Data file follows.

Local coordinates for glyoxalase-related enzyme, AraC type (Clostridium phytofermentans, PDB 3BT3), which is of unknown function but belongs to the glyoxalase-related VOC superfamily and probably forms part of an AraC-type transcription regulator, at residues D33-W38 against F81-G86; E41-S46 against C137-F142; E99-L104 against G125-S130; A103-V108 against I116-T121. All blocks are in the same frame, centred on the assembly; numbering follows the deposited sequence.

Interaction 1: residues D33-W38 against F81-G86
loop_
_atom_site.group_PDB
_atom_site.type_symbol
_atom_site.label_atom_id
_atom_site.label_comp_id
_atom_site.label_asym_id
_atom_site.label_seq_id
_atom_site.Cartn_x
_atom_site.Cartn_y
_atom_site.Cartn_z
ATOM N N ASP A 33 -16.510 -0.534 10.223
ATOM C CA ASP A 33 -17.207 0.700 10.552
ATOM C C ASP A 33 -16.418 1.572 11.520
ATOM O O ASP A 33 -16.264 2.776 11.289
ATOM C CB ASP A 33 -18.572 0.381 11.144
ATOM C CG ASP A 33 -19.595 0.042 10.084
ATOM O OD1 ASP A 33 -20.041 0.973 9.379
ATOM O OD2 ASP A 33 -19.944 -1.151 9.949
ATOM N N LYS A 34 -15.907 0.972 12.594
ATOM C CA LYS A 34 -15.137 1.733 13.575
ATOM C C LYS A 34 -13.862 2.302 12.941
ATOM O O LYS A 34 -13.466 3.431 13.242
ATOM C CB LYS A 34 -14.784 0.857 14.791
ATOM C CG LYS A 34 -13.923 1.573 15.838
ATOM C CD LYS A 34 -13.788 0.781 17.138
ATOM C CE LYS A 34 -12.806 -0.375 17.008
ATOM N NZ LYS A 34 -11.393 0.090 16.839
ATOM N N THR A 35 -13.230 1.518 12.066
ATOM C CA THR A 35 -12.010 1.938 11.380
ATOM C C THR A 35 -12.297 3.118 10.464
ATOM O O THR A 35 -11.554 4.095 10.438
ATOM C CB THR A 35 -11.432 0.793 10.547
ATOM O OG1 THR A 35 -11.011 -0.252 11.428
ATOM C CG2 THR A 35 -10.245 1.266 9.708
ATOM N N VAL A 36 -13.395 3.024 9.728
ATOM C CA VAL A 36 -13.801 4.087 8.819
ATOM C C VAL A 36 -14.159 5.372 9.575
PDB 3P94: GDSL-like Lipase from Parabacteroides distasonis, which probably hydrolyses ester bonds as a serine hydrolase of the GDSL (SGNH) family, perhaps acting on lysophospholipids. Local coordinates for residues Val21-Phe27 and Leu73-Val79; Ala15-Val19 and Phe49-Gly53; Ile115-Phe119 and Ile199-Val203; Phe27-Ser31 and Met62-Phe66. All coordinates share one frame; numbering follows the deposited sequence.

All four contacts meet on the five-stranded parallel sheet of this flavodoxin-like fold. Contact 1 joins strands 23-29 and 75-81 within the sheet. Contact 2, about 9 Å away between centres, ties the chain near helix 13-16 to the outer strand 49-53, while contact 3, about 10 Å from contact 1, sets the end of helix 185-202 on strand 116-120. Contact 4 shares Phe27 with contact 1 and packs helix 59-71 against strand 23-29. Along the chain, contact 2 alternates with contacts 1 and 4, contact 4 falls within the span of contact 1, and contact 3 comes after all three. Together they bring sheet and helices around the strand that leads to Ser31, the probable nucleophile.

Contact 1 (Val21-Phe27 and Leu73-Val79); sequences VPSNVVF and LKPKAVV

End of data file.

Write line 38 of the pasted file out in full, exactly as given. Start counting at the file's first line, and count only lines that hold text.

ATOM C CA VAL A 36 -13.801 4.087 8.819